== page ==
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The Summer without Men by Siri Hustvedt

  1. 10
    A Room of One's Own and Three Guineas by Virginia Woolf (tandah)
    tandah: Reflection on one's existence in relation to others
  2. 00
    Cranford by Elizabeth Gaskell (thorold)
    thorold: Two novels 160 years apart that explore the roles of women by creating a view of the world in which men are peripheral or irrelevant.
  3. 00
    Prodigal Summer by Barbara Kingsolver (tandah)

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» See also 56 mentions

English (40)  French (3)  Spanish (3)  Swedish (2)  German (1)  Norwegian (1)  Finnish (1)  Danish (1)  Dutch (1)  All languages (53)
Showing 1-5 of 40 (next | show all)
Beautifully written novel, but sometimes feels like the writer is trying too hard to show readers how intellectual she is with all the little philosophical asides. Overall a worthwhile read.

Favorite quotes:

"Time is not outside us, but inside. Only we live with past, present, and future, and the present is too brief to experience anyway; it is retained afterward and then it is either codified or it slips into amnesia. Consciousness is the product of delay." (33)

"All at once, I felt sad for the whole lot of us human beings, as if I had suddenly been transported skyward and, like some omniscient narrator in a nineteenth-century novel, were looking down on the spectacle of flawed humanity and wishing things could be different, not wholly different, but different enough to spare some of us a little pain here and there. This was a modest wish, surely, not some utopian fantasy, but the wish of a sane narrator who shakes her red head with its slices of gray and mourns deeply, mourns because it is right to mourn the endless repetitions of meanness and violence and pettiness and hurt." (133) ( )
  Mon_Ro | Feb 20, 2016 |
This is the fourth Siri Hustvedt novel I have read, and I can now say that she is consistently readable, thought-provoking and full of ideas. This one at first glance appears to have very little plot, but is packed with sharp and humourous observations on life, love and people's motivations, mixed with a fair bit of philosophy and psychology. It tells the tale of a woman whose husband decides to take a "pause" in their marriage to pursue an affair, while she retreats to her childhood hometown in the mid-West to reflect, recover, and find friendship with a number of women of different ages and backgrounds. ( )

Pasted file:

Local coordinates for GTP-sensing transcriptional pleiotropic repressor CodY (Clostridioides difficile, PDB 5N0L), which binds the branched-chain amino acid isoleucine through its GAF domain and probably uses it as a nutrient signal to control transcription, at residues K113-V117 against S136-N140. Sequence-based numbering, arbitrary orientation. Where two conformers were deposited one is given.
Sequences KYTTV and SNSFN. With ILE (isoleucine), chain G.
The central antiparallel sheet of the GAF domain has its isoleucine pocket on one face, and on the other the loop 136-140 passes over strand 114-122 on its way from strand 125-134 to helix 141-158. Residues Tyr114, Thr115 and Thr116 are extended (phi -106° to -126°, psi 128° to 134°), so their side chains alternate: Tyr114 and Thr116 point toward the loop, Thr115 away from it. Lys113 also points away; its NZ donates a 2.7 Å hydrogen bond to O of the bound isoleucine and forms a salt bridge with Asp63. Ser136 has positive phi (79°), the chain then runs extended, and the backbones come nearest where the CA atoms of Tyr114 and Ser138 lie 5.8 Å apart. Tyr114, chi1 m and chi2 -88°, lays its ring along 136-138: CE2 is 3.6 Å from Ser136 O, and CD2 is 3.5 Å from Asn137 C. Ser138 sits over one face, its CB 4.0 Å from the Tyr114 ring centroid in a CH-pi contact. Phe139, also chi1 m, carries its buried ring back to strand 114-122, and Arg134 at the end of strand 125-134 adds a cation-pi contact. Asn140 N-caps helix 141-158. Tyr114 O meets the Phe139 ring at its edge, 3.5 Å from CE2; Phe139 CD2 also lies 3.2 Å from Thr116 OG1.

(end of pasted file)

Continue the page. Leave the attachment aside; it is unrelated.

bodachliath | Nov 12, 2015 |
Enjoyed the book. Main character is suffers a mental breakdown triggered by her husband taking a pause in their relationship and moving in with another woman. As the novel progresses, she regains her competency and command of her life
  shvizdos | Jul 27, 2015 |
Hustvedt brings together a kind of 21st century Mrs Herzog with the old "maiden, mother and crone" canard to take an ironic look at some of the ways gender identities still define the lives of middle-class middle-American women, and at the creative ways in which women sometimes manage to subvert those definitions. It's a very clever novel, full of interesting ideas and more-or-less buried literary allusions (not to mention poems, parodies of poems, emails, and Stevie-Smith-style pen-drawings), but it's doesn't come over as a philosophical mind-stretcher like the other two of her novels I've read: more like very superior chick-lit (for literature graduates and above). If Mrs Gaskell were still around and living in the Midwest instead of Cheshire, this is what she might have written instead of Cranford... ( )
1 vote thorold | Jul 20, 2015 |